This week in MoneyWeek: brainy world-beaters

This week in MoneyWeek magazine: profit from university research; buy into cutting edge healthcare, and how trackers beat hedge funds almost every time.

Plus: should you use profit forecasts, the trouble with internet advertising, the perils of buying insurance, and making the most of tax breaks.

All that plus a whole lot more in this week’s MoneyWeek magazine. Sign up and you’ll get the magazine delivered to your door, plus full access to the MoneyWeek website and our smartphone and tablet app.

Make billions from boffins

Although Britain has some of the best universities in the world (Oxford is number one, Cambridge number four) we still lag behind in profiting from some of the discoveries that they make. American universities take their research and build world beating companies out of its, says Matthew Partridge, but British institutions tend to sell their best ideas early on, missing out on profits. But things are now changing. The turnover of companies spun out from UK universities has quadrupled since 2002/03, from £466m to £1.84bn. Matthew looks at what’s driving this “improvement in commercial nous”, explains how you can invest in this British success stories before they leave the lab, and picks five “stars of the future to invest in now. Find out what they are with Sign up .

Buy into cutting edge healthcare

Echoing Matthew’s cover story somewhat, Max King looks into the UK’s disappointing record in life sciences. We may undertake “world leading” research, but the value from it has been captured in the US. The UK punches far below its weight, selling out far too early, while the US builds multi-million dollar companies. A small number of UK-based fund managers have set out to change, that, including Neil Woodford with his Patient Capital Trust. But “the trust’s results so far have been disappointing”, says Max. He picks an alternative investment trust that “combines successful investing with good causes”. Sign up .

Are tracker funds really better than hedge funds?

Almost ten years ago now, Warren Buffett – pretty much the world’s most successful investor – bet a hedge fund manager half a million dollars that, over the next decade, a “cheap, no-frills S&P 500 tracker fund” would beat five funds of hedge funds representing 100 underlying funds. There’s less than a year to go before the bet is up. But, says Stephen Connolly, “the market has trounced the fund managers”. It’s a valuable reminder that in the long run “most professional fund managers charge healthy fees for rotten results”. If you’ve been paying the slightest attention to what we’ve been saying in MoneyWeek, this should come as no surprise to you at all. Stephen delves in to why this might be.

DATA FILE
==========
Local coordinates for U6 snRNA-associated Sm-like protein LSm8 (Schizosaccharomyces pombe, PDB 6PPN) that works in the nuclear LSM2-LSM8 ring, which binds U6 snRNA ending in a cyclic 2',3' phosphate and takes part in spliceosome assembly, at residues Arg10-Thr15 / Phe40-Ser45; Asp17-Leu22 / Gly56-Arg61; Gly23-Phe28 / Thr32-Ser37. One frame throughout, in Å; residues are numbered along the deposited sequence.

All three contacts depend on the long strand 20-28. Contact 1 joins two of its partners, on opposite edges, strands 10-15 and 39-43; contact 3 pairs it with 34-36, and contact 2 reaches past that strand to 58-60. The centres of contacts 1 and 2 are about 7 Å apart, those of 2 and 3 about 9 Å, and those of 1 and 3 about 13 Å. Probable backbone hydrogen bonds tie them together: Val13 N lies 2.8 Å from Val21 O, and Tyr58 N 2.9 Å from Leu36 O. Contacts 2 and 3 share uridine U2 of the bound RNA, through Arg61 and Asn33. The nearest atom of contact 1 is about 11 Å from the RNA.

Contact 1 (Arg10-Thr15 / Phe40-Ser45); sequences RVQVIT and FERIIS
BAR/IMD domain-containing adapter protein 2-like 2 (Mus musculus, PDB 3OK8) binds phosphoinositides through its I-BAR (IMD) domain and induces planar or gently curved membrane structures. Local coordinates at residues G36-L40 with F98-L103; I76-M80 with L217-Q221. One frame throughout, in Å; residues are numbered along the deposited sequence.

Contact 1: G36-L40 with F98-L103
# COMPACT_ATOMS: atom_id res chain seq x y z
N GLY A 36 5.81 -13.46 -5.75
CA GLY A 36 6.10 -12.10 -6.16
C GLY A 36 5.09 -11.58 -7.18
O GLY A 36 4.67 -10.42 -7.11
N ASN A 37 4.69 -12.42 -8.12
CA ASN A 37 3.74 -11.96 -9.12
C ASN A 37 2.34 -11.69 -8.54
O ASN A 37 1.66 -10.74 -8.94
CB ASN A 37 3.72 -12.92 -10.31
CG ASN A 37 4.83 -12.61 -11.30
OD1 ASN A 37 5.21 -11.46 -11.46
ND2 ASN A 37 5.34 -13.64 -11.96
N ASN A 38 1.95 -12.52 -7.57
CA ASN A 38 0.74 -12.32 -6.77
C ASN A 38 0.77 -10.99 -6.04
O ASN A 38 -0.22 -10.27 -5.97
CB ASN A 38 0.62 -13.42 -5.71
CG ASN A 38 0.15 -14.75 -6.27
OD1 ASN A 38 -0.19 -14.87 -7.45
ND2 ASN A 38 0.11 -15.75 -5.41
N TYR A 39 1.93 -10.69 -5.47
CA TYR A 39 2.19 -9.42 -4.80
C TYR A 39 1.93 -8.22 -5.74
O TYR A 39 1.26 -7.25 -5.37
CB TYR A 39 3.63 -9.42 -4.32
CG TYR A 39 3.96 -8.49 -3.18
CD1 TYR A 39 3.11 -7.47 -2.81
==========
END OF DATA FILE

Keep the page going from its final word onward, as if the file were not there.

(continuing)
Should you trust forecasts?

“The price/earnings ratio (p/e) is one of the simplest and most popular valuation measures in investment”, says John Stepek. Al you do is take the company’s share price and divide it by its earnings per share. A high number means the share is highly valued; a low number suggest its cheap. The trouble is , there is more than one “earnings” figure to use. The “trailing” earnings – the most recent full year’s number – or the “forward” earnings, which is basically a bunch of analysts’ best guess as to what it will earn in the future. John Stepek looks at the pros and cons of each, and explains which you should use.

Buying insurance, making the most of tax breaks, and brace yourself for a rise in VAT

Elsewhere, Ruth Jackson delves into the perils of buying insurance. Many of us just plump for the cheapest policy, but this is often a mistake. Paying just a little bit more, for example could give you much better coverage. David Prosser’s looks at pensions tax allowances. “Sources close to the chancellor have been briefing the press that tax breaks on pensions could be reduced from the 2017/18 tax year onwards”, he says. Find out how to make the most of them while you still can with Sign up . And on the small business page, David looks at how the new flat-rate VAT could cost businesses dear and land them with an administrative headache.

There’s more, of course. Much more. I can’t go into it all now, of course. Simon Wilson explains the crisis in internet advertising; Matthew Lynn writes on how Uber would be better off as a listed company, and professional investor Paul Major picks three stocks that should profit from US healthcare reforms. Chris Carter’s travel page is on “unspoilt Europe”; our properties for sale all have impressive libraries, and Matthew Jukes tastes an “exuberant rosé” in his wine column

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